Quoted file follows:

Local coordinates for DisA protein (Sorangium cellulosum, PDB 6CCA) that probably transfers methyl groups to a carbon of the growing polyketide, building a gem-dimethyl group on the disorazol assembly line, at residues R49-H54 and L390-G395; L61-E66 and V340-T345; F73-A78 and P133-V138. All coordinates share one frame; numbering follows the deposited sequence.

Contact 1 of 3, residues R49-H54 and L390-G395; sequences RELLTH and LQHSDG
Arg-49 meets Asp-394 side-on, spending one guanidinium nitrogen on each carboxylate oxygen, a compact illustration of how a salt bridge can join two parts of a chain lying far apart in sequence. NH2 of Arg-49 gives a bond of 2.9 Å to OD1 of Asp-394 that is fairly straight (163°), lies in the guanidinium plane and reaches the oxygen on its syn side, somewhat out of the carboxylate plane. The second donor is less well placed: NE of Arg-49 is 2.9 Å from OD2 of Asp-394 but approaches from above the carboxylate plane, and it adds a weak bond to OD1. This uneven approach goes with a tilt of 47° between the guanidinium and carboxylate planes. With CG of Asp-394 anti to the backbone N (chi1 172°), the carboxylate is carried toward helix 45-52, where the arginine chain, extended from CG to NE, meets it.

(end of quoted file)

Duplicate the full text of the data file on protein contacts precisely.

Local coordinates for DisA protein (Sorangium cellulosum, PDB 6CCA) that probably transfers methyl groups to a carbon of the growing polyketide, building a gem-dimethyl group on the disorazol assembly line, at residues R49-H54 and L390-G395; L61-E66 and V340-T345; F73-A78 and P133-V138. All coordinates share one frame; numbering follows the deposited sequence.

Contact 1 of 3, residues R49-H54 and L390-G395; sequences RELLTH and LQHSDG
Arg-49 meets Asp-394 side-on, spending one guanidinium nitrogen on each carboxylate oxygen, a compact illustration of how a salt bridge can join two parts of a chain lying far apart in sequence. NH2 of Arg-49 gives a bond of 2.9 Å to OD1 of Asp-394 that is fairly straight (163°), lies in the guanidinium plane and reaches the oxygen on its syn side, somewhat out of the carboxylate plane. The second donor is less well placed: NE of Arg-49 is 2.9 Å from OD2 of Asp-394 but approaches from above the carboxylate plane, and it adds a weak bond to OD1. This uneven approach goes with a tilt of 47° between the guanidinium and carboxylate planes. With CG of Asp-394 anti to the backbone N (chi1 172°), the carboxylate is carried toward helix 45-52, where the arginine chain, extended from CG to NE, meets it.